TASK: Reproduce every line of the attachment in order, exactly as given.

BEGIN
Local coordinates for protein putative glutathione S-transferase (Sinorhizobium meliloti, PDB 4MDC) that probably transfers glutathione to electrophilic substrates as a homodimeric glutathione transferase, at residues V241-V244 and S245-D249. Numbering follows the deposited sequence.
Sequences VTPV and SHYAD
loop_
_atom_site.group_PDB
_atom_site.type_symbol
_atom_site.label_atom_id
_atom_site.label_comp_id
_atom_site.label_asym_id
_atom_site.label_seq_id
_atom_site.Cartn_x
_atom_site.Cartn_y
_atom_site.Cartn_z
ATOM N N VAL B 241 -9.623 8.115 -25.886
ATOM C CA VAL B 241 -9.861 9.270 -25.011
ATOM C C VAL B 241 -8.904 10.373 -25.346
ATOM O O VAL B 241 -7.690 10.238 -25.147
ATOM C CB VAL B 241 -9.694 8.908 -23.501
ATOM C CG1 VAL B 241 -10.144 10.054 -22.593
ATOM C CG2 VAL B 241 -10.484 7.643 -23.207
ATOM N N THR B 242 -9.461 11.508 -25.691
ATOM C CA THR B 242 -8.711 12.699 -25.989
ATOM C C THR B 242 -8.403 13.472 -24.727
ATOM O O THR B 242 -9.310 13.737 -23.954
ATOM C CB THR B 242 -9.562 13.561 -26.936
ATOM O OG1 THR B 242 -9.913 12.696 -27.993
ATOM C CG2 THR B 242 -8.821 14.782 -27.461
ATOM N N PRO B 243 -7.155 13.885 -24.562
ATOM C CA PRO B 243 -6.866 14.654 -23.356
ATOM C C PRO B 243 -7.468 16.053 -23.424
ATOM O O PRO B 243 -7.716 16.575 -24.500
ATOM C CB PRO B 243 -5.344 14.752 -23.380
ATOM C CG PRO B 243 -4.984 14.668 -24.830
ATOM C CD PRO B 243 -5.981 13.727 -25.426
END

Local coordinates for protein putative glutathione S-transferase (Sinorhizobium meliloti, PDB 4MDC) that probably transfers glutathione to electrophilic substrates as a homodimeric glutathione transferase, at residues V241-V244 and S245-D249. Numbering follows the deposited sequence.
Sequences VTPV and SHYAD
loop_
_atom_site.group_PDB
_atom_site.type_symbol
_atom_site.label_atom_id
_atom_site.label_comp_id
_atom_site.label_asym_id
_atom_site.label_seq_id
_atom_site.Cartn_x
_atom_site.Cartn_y
_atom_site.Cartn_z
ATOM N N VAL B 241 -9.623 8.115 -25.886
ATOM C CA VAL B 241 -9.861 9.270 -25.011
ATOM C C VAL B 241 -8.904 10.373 -25.346
ATOM O O VAL B 241 -7.690 10.238 -25.147
ATOM C CB VAL B 241 -9.694 8.908 -23.501
ATOM C CG1 VAL B 241 -10.144 10.054 -22.593
ATOM C CG2 VAL B 241 -10.484 7.643 -23.207
ATOM N N THR B 242 -9.461 11.508 -25.691
ATOM C CA THR B 242 -8.711 12.699 -25.989
ATOM C C THR B 242 -8.403 13.472 -24.727
ATOM O O THR B 242 -9.310 13.737 -23.954
ATOM C CB THR B 242 -9.562 13.561 -26.936
ATOM O OG1 THR B 242 -9.913 12.696 -27.993
ATOM C CG2 THR B 242 -8.821 14.782 -27.461
ATOM N N PRO B 243 -7.155 13.885 -24.562
ATOM C CA PRO B 243 -6.866 14.654 -23.356
ATOM C C PRO B 243 -7.468 16.053 -23.424
ATOM O O PRO B 243 -7.716 16.575 -24.500
ATOM C CB PRO B 243 -5.344 14.752 -23.380
ATOM C CG PRO B 243 -4.984 14.668 -24.830
ATOM C CD PRO B 243 -5.981 13.727 -25.426